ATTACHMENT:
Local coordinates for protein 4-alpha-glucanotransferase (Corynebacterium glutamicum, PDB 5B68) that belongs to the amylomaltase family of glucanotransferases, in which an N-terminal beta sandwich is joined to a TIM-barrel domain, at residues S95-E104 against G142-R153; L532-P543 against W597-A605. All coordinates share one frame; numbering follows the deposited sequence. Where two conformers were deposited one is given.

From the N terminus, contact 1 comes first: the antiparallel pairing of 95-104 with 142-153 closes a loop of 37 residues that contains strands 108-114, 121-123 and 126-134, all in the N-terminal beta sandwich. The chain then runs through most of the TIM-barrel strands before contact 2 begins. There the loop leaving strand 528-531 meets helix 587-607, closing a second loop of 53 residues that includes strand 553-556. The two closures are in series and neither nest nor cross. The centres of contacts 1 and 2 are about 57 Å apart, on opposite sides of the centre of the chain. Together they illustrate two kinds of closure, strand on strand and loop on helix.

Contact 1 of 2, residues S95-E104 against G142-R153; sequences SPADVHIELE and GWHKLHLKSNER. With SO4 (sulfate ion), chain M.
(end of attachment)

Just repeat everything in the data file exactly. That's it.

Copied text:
Local coordinates for protein 4-alpha-glucanotransferase (Corynebacterium glutamicum, PDB 5B68) that belongs to the amylomaltase family of glucanotransferases, in which an N-terminal beta sandwich is joined to a TIM-barrel domain, at residues S95-E104 against G142-R153; L532-P543 against W597-A605. All coordinates share one frame; numbering follows the deposited sequence. Where two conformers were deposited one is given.

From the N terminus, contact 1 comes first: the antiparallel pairing of 95-104 with 142-153 closes a loop of 37 residues that contains strands 108-114, 121-123 and 126-134, all in the N-terminal beta sandwich. The chain then runs through most of the TIM-barrel strands before contact 2 begins. There the loop leaving strand 528-531 meets helix 587-607, closing a second loop of 53 residues that includes strand 553-556. The two closures are in series and neither nest nor cross. The centres of contacts 1 and 2 are about 57 Å apart, on opposite sides of the centre of the chain. Together they illustrate two kinds of closure, strand on strand and loop on helix.

Contact 1 of 2, residues S95-E104 against G142-R153; sequences SPADVHIELE and GWHKLHLKSNER. With SO4 (sulfate ion), chain M.